Mohenjo-Daro Meets Classical Beauty
by VEERA RUSTOMJI
Art has always been a form of subordination to an extent. Contingent upon the artist's theme and usage of technique, art is entirely within the creator's hands. Despite Mehtab Ali being a master in highly realistic depictions, he has chosen to walk a much more stylistic path for his latest exhibition held at the Citi Art Gallery. The collection could be described as an oriental form of renaissance art – the combination of relics from the Gandhara civilisation with Mughal miniature traits glamourising the women while at the same time, maintaining a high level of authenticity.
The facial features such as the ajar eyelids, slender wrists and thin pencil drawn eyebrows are all elements borrowed from the works of Hajra Mansoor and Chughtai. This is why Ali's portrayed women shares the mystical essence of the traditional Mughal miniature figures, the obvious elegance and the enchanting poses comprises the demure beauty expressed in miniature art. However things begin to change drastically when it comes to the clothing and the jewellery. Although there is immaculate attention to detail, the bracelets, blouses, dupattas, and jewellery are much heavy and wholesome in appearance. Ali addressed these personal changes as "influences from his primary source of inspiration, the Mohenjo-Daro civilization". Making a unique decision to use the Mohenjo-Daro culture, the romantic realism has been derived from the artifacts and monuments of Mohenjo-Daro's landscape. The backgrounds and atmosphere around the focal figures not only provide the decorative aspect of the artwork but also infuses realism with surrealistic effects.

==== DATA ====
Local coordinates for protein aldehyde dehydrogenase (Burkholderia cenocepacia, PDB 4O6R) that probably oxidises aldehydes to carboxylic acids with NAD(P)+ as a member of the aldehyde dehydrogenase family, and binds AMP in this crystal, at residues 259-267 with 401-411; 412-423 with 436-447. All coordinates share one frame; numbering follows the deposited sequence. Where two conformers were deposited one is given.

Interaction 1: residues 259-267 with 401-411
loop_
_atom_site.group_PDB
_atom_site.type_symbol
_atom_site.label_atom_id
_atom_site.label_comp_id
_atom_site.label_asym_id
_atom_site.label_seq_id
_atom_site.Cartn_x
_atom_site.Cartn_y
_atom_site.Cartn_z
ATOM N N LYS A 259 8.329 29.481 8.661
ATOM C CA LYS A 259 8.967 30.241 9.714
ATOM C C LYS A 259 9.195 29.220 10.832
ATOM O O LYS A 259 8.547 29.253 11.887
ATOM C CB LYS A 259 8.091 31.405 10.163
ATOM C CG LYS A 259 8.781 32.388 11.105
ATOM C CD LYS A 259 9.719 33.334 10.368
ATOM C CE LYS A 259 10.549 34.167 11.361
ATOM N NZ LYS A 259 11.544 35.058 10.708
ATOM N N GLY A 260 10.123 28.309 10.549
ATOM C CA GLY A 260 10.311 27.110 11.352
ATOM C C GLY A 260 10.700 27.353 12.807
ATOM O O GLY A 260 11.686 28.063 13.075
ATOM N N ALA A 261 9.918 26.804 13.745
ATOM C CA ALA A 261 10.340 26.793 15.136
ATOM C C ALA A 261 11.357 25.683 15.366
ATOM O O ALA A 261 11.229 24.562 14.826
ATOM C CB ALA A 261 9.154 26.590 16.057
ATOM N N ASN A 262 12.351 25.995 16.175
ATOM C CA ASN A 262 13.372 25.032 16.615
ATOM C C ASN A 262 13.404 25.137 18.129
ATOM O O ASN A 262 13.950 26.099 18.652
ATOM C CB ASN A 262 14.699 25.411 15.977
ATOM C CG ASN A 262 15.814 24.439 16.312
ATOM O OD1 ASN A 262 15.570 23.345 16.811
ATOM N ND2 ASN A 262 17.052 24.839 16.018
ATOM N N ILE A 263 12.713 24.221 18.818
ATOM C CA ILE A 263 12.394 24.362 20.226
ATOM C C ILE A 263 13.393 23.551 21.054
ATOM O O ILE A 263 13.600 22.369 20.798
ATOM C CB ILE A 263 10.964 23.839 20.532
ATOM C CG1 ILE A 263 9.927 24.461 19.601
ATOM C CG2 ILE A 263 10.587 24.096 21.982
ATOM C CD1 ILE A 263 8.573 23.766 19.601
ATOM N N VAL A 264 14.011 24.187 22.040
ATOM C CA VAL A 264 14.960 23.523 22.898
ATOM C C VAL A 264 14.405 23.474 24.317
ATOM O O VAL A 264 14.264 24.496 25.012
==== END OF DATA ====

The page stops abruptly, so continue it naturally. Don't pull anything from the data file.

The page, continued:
Ali is naturally inclined to detail and while the linear quality in this exhibition was simple his other pieces are extremely pronounced when it comes to traditional architecture or defined portraiture. Ali's romantic realism still succeeds in creating lyricism through pictorial elements which requires a great amount of time. After observing the entire collection of paintings, Ali commented on how the exhibition on the whole revolved around a lost civilization.
An observer can easily pick up on subtle hints of attention to detail and theme on the artist's behalf. For instance the rustic colours, the speckles of oil paint, the calligraphy and presence of the bull seal and other artifacts from Mohenjo-Daro, represent the lost land. The artist manages to recapture the essence of clay, brick walls, bronze jewellery and hidden secrets through the compositions he creates. The position of four women clustered together holding objects, exemplify femininity and narrate a story that can be subjected to any individual interpretation – with the sandy browns emerging into crystal blue reminiscing the Indus Valley civilisation. In this painting, the shining red apple, held tantalisingly in a woman's palm, is not only to remind the viewers of the fruits of Mohenjo-Daro, but to embody the characteristics that Ali's women stand for.